The Time Machine — EN

The Time Traveller’s Return

“So I came back. For a long time I must have been insen­si­ble upon the machine. The blink­ing suc­ces­sion of the days and nights was resumed, the sun got gold­en again, the sky blue. I breathed with greater free­dom. The fluc­tu­at­ing con­tours of the land ebbed and flowed. The hands spun back­ward upon the dials. At last I saw again the dim shad­ows of hous­es, the evi­dences of deca­dent human­i­ty. These, too, changed and passed, and oth­ers came. Present­ly, when the mil­lion dial was at zero, I slack­ened speed. I began to rec­og­nize our own pet­ty and famil­iar archi­tec­ture, the thou­sands hand ran back to the start­ing-point, the night and day flapped slow­er and slow­er. Then the old walls of the lab­o­ra­to­ry came round me. Very gen­tly, now, I slowed the mech­a­nism down.

“I saw one lit­tle thing that seemed odd to me. I think I have told you that when I set out, before my veloc­i­ty became very high, Mrs. Watch­ett had walked across the room, trav­el­ling, as it seemed to me, like a rock­et. As I returned, I passed again across that minute when she tra­versed the lab­o­ra­to­ry. But now her every motion appeared to be the exact inver­sion of her pre­vi­ous ones. The door at the low­er end opened, and she glid­ed qui­et­ly up the lab­o­ra­to­ry, back fore­most, and dis­ap­peared behind the door by which she had pre­vi­ous­ly entered. Just before that I seemed to see Hilly­er for a moment; but he passed like a flash.

“Then I stopped the machine, and saw about me again the old famil­iar lab­o­ra­to­ry, my tools, my appli­ances just as I had left them. I got off the thing very shaky, and sat down upon my bench. For sev­er­al min­utes I trem­bled vio­lent­ly. Then I became calmer. Around me was my old work­shop again, exact­ly as it had been. I might have slept there, and the whole thing have been a dream.

“And yet, not exact­ly! The thing had start­ed from the south-east cor­ner of the lab­o­ra­to­ry. It had come to rest again in the north-west, against the wall where you saw it. That gives you the exact dis­tance from my lit­tle lawn to the pedestal of the White Sphinx, into which the Mor­locks had car­ried my machine.

“For a time my brain went stag­nant. Present­ly I got up and came through the pas­sage here, limp­ing, because my heel was still painful, and feel­ing sore­ly begrimed. I saw the Pall Mall Gazette on the table by the door. I found the date was indeed today, and look­ing at the time­piece, saw the hour was almost eight o’clock. I heard your voic­es and the clat­ter of plates. I hes­i­tat­ed – I felt so sick and weak. Then I sniffed good whole­some meat, and opened the door on you. You know the rest. I washed, and dined, and now I am telling you the story.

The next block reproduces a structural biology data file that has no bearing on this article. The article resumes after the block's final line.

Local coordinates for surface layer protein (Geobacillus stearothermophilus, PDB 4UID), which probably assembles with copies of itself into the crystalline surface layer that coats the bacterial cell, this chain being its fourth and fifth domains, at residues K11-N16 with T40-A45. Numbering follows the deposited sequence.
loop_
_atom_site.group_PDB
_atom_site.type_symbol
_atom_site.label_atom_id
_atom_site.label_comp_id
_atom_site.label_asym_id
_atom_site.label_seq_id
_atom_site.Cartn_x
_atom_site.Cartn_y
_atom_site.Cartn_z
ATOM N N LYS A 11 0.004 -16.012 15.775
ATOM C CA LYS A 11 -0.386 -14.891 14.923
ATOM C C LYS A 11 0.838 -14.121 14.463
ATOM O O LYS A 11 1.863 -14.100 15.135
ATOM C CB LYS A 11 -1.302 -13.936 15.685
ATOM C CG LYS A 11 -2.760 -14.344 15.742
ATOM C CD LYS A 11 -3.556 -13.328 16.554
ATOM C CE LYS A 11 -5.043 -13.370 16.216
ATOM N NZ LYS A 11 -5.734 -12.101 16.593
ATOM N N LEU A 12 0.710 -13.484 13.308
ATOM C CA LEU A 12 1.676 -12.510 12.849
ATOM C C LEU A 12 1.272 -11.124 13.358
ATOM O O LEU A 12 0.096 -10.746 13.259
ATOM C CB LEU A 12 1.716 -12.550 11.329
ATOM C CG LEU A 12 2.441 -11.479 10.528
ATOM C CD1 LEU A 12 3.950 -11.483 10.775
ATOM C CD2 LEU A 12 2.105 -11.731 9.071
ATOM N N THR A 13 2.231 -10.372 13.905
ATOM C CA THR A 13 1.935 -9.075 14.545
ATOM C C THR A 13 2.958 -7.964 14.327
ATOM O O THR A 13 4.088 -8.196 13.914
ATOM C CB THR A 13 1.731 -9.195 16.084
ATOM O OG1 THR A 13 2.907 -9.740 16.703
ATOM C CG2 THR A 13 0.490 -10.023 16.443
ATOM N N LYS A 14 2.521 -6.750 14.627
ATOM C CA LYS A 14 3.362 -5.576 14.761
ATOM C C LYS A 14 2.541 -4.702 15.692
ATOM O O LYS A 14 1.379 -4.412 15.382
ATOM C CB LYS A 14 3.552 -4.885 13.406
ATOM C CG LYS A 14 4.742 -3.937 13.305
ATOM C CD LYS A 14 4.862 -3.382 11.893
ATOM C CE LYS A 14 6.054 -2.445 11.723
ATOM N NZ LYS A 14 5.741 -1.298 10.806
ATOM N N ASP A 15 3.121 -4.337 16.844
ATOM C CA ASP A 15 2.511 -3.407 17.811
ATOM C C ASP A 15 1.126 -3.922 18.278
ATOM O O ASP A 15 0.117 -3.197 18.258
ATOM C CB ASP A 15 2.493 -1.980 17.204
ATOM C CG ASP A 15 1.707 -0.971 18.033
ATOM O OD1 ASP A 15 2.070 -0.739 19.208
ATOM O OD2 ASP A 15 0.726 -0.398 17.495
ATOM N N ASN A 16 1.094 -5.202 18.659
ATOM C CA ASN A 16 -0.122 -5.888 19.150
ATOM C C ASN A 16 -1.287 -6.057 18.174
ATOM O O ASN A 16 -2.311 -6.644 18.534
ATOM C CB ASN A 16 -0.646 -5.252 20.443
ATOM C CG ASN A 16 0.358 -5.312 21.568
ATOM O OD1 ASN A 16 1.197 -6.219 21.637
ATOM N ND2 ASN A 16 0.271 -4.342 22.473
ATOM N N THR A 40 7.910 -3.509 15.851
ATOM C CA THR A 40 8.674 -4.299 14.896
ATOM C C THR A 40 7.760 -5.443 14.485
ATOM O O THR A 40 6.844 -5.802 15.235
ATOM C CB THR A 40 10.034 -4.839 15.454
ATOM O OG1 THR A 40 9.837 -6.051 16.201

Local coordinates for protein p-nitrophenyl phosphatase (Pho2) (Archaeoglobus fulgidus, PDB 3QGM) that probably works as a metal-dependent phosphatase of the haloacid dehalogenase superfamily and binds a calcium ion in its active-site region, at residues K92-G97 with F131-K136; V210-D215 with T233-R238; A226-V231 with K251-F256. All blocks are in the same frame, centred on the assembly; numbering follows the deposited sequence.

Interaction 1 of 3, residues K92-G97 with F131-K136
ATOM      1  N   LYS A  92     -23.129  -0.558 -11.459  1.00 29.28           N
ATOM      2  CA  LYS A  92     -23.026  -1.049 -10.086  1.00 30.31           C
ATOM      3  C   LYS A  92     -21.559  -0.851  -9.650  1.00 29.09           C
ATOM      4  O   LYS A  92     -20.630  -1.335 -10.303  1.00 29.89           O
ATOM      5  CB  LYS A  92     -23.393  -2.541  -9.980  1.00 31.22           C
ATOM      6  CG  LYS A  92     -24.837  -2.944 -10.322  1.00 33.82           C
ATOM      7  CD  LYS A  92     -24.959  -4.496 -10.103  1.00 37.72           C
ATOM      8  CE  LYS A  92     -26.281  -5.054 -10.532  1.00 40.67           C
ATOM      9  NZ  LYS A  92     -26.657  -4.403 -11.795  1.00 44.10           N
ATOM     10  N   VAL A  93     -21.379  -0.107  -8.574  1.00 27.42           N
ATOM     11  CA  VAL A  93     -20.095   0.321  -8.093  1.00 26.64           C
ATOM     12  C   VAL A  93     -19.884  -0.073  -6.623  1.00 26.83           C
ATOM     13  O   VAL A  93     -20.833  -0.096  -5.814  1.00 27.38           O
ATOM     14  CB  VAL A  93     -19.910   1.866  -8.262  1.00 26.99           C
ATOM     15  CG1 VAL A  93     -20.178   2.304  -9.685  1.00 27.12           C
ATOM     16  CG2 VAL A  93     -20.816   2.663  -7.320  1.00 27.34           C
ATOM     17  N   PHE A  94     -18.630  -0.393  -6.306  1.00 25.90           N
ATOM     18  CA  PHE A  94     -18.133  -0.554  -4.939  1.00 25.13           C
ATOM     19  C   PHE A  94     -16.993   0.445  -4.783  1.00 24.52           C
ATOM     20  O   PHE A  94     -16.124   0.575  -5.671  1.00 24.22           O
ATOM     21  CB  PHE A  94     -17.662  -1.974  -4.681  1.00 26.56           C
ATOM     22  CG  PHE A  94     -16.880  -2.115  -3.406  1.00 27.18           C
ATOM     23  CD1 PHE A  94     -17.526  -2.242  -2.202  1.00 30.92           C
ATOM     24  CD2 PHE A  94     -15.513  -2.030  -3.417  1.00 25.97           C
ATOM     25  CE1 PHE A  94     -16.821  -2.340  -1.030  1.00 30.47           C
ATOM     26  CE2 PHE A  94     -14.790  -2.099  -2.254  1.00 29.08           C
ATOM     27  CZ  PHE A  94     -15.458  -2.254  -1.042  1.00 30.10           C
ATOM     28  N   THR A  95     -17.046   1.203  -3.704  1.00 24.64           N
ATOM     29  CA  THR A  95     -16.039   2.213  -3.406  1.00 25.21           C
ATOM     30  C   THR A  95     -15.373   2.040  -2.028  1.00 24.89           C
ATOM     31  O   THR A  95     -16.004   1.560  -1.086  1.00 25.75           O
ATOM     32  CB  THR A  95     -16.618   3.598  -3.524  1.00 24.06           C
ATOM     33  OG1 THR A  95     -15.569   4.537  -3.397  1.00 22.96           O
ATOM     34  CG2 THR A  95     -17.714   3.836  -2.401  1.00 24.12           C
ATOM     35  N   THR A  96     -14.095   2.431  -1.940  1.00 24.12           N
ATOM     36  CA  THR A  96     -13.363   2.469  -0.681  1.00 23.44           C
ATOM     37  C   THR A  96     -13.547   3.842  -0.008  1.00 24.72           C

suc­ces­sion səkˈsɛʃən n Way in which things fol­low each oth­er: order, sequence, pro­ces­sion, consecution

fluc­tu­ate ˈflʌk­tjʊeɪt v To vary irreg­u­lar­ly: wave

to ebb and flow ⇒ (of the tide) To rise and flow back from the land to the sea.

ebb ɛb v To move back or away from a point: retreat, recede, retract

flow fləʊ v To rise (used of the tide); to come forth in abun­dance: stream, surge, well

hand hænd n Any of the rotat­ing point­ers used as index­es on the face of a mechan­i­cal clock or dial.

to spin back­wards ⇒ To whirl anticlockwise.

at last ⇒ After a long wait; finally.

deca­dent ˈdɛkədənt adj Hav­ing low morals and a great love of plea­sure, mon­ey, fame, etc.

slack slæk v To make slow­er; to slow down.

pet­ty ˈpɛti n Infe­ri­or in rank or status.

flap flæp v To move (wings, arms, etc): beat, wave, flop, flut­ter, waggle

to set out ⇒ To start.

veloc­i­ty vɪˈlɒsɪti n Rapid­i­ty of motion or oper­a­tion: swift­ness; speed

tra­verse ˈtrævə(ː)s v To trav­el through.

inver­sion ɪnˈvɜːʃən n A change into some­thing opposite.

glide glaɪd v To move gen­tly and slow­ly into place: slip, slide, ease

fore­most ˈfɔːməʊst adv Rank­ing above all oth­ers: pri­mar­i­ly

shaky ˈʃeɪ­ki adj Vibrat­ing slight­ly and irreg­u­lar­ly, as with fear, cold or like a leaf in a breeze.

trem­ble ˈtrɛm­bl v To shake slight­ly because you are afraid, ner­vous, excit­ed, etc.

pedestal ˈpɛdɪstl n An archi­tec­tur­al base for a statue.

to go stag­nant ⇒ To become dull or sllug­gish; stag­nant ˈstægnənt adj Show­ing no sign of activ­i­ty: inac­tive

limp lɪmp v To walk in a slow and awk­ward way because of an injury to a leg or foot.

sore­ly ˈsɔːli adv Very much: bad­ly

begrime bɪˈ­graɪm v To smear or soil with or as if with dirt; to make dirty: soil, black­en, smudge, dirty

The Pall Mall Gazette A dai­ly Lon­don news­pa­per which tack­led impor­tant issues of the day, found­ed in Lon­don Feb­ru­ary 7, 1865.

time­piece ˈtaɪmpiːs n A mea­sur­ing instru­ment or device for keep­ing time: clock, chronome­ter

clat­ter ˈklætə n To make a quick series of short loud sounds.

sniff snɪf v To per­ceive with the sense of smell: smell, scent, nose, whiff